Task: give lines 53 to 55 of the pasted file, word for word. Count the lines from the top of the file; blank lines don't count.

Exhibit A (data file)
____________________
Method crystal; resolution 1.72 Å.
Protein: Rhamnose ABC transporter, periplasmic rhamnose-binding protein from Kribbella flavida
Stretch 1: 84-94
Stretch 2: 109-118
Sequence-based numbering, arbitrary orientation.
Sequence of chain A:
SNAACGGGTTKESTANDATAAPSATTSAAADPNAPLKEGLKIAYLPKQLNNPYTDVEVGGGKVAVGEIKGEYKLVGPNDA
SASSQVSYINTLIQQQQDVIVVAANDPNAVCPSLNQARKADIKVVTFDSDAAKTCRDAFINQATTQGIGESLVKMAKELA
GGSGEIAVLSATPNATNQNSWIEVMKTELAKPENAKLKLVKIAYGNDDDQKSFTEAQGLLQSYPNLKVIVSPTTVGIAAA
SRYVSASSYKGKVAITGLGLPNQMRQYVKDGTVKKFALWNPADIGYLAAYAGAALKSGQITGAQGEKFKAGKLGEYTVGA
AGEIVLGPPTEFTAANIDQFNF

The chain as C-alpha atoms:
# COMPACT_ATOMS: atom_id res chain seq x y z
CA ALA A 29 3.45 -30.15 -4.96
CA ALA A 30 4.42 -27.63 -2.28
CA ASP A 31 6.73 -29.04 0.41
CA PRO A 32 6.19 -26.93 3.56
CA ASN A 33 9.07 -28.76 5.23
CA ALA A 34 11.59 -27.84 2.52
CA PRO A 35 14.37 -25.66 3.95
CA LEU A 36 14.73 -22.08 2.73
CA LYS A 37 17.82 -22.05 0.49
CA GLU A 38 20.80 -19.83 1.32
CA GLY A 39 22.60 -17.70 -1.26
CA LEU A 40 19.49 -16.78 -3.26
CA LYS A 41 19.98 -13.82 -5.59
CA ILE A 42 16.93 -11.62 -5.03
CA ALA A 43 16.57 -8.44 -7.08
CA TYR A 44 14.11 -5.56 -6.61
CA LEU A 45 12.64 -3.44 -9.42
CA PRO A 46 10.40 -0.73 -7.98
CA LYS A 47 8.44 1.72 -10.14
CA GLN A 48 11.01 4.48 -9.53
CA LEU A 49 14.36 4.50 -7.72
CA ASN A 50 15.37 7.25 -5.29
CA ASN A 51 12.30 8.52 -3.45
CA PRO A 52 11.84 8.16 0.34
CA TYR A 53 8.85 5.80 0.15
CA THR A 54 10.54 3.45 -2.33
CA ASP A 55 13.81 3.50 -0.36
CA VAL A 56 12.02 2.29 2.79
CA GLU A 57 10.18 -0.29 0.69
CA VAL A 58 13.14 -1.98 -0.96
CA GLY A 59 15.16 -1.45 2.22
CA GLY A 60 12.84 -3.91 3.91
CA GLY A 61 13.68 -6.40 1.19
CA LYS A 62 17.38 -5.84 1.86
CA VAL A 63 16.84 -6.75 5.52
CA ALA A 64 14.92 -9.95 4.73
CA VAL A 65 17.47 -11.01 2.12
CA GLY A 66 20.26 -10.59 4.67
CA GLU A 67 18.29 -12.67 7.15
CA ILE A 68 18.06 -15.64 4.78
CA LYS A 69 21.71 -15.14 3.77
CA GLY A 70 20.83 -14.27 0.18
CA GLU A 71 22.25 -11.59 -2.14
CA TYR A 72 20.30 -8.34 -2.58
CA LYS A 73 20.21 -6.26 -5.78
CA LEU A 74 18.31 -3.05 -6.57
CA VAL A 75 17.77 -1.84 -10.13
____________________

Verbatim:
CA ILE A 68 18.06 -15.64 4.78
CA LYS A 69 21.71 -15.14 3.77
CA GLY A 70 20.83 -14.27 0.18